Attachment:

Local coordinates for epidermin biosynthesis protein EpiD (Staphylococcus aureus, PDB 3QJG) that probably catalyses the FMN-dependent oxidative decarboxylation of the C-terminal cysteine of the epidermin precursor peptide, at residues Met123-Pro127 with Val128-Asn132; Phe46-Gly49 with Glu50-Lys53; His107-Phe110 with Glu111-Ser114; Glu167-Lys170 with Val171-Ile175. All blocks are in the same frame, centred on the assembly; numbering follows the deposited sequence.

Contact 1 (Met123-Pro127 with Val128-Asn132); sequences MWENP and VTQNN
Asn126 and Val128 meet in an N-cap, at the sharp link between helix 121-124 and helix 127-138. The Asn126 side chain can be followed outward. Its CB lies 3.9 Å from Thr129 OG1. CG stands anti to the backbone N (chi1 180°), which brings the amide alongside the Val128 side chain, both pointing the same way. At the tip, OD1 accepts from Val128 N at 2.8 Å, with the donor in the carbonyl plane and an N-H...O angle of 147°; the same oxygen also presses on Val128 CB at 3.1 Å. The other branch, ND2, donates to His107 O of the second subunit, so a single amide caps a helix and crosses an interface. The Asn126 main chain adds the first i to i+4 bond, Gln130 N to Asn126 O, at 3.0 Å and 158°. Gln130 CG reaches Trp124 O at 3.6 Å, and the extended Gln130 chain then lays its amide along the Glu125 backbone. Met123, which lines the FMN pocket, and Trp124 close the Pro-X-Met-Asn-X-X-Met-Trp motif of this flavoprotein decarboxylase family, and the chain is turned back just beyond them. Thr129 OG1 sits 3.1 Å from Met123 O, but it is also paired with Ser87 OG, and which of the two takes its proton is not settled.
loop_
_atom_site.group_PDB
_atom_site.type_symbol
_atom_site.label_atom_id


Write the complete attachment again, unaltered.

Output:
Local coordinates for epidermin biosynthesis protein EpiD (Staphylococcus aureus, PDB 3QJG) that probably catalyses the FMN-dependent oxidative decarboxylation of the C-terminal cysteine of the epidermin precursor peptide, at residues Met123-Pro127 with Val128-Asn132; Phe46-Gly49 with Glu50-Lys53; His107-Phe110 with Glu111-Ser114; Glu167-Lys170 with Val171-Ile175. All blocks are in the same frame, centred on the assembly; numbering follows the deposited sequence.

Contact 1 (Met123-Pro127 with Val128-Asn132); sequences MWENP and VTQNN
Asn126 and Val128 meet in an N-cap, at the sharp link between helix 121-124 and helix 127-138. The Asn126 side chain can be followed outward. Its CB lies 3.9 Å from Thr129 OG1. CG stands anti to the backbone N (chi1 180°), which brings the amide alongside the Val128 side chain, both pointing the same way. At the tip, OD1 accepts from Val128 N at 2.8 Å, with the donor in the carbonyl plane and an N-H...O angle of 147°; the same oxygen also presses on Val128 CB at 3.1 Å. The other branch, ND2, donates to His107 O of the second subunit, so a single amide caps a helix and crosses an interface. The Asn126 main chain adds the first i to i+4 bond, Gln130 N to Asn126 O, at 3.0 Å and 158°. Gln130 CG reaches Trp124 O at 3.6 Å, and the extended Gln130 chain then lays its amide along the Glu125 backbone. Met123, which lines the FMN pocket, and Trp124 close the Pro-X-Met-Asn-X-X-Met-Trp motif of this flavoprotein decarboxylase family, and the chain is turned back just beyond them. Thr129 OG1 sits 3.1 Å from Met123 O, but it is also paired with Ser87 OG, and which of the two takes its proton is not settled.
loop_
_atom_site.group_PDB
_atom_site.type_symbol
_atom_site.label_atom_id